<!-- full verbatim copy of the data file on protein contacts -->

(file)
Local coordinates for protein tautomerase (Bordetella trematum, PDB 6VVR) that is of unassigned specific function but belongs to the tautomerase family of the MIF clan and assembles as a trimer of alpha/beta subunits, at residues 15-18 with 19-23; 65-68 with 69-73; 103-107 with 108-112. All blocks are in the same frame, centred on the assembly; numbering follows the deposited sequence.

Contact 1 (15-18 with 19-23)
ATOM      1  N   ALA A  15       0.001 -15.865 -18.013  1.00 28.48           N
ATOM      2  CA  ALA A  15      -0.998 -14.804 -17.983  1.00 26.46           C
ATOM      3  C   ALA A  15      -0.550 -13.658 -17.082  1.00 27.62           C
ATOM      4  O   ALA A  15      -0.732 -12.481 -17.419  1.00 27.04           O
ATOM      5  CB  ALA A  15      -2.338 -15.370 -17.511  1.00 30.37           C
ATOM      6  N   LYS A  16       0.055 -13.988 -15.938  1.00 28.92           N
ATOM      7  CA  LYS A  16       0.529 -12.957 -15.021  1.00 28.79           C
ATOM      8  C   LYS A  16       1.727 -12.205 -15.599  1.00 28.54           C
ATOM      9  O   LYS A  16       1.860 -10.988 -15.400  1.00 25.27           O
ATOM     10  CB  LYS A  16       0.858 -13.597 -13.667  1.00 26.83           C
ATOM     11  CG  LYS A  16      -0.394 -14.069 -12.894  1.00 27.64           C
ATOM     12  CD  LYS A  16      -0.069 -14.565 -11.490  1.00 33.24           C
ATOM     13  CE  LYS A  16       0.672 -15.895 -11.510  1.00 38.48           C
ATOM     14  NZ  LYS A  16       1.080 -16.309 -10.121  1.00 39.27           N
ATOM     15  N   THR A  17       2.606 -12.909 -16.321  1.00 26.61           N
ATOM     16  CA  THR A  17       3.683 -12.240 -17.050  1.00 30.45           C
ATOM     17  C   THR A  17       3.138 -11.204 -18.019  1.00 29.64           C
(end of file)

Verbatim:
Local coordinates for protein tautomerase (Bordetella trematum, PDB 6VVR) that is of unassigned specific function but belongs to the tautomerase family of the MIF clan and assembles as a trimer of alpha/beta subunits, at residues 15-18 with 19-23; 65-68 with 69-73; 103-107 with 108-112. All blocks are in the same frame, centred on the assembly; numbering follows the deposited sequence.

Contact 1 (15-18 with 19-23)
ATOM      1  N   ALA A  15       0.001 -15.865 -18.013  1.00 28.48           N
ATOM      2  CA  ALA A  15      -0.998 -14.804 -17.983  1.00 26.46           C
ATOM      3  C   ALA A  15      -0.550 -13.658 -17.082  1.00 27.62           C
ATOM      4  O   ALA A  15      -0.732 -12.481 -17.419  1.00 27.04           O
ATOM      5  CB  ALA A  15      -2.338 -15.370 -17.511  1.00 30.37           C
ATOM      6  N   LYS A  16       0.055 -13.988 -15.938  1.00 28.92           N
ATOM      7  CA  LYS A  16       0.529 -12.957 -15.021  1.00 28.79           C
ATOM      8  C   LYS A  16       1.727 -12.205 -15.599  1.00 28.54           C
ATOM      9  O   LYS A  16       1.860 -10.988 -15.400  1.00 25.27           O
ATOM     10  CB  LYS A  16       0.858 -13.597 -13.667  1.00 26.83           C
ATOM     11  CG  LYS A  16      -0.394 -14.069 -12.894  1.00 27.64           C
ATOM     12  CD  LYS A  16      -0.069 -14.565 -11.490  1.00 33.24           C
ATOM     13  CE  LYS A  16       0.672 -15.895 -11.510  1.00 38.48           C
ATOM     14  NZ  LYS A  16       1.080 -16.309 -10.121  1.00 39.27           N
ATOM     15  N   THR A  17       2.606 -12.909 -16.321  1.00 26.61           N
ATOM     16  CA  THR A  17       3.683 -12.240 -17.050  1.00 30.45           C
ATOM     17  C   THR A  17       3.138 -11.204 -18.019  1.00 29.64           C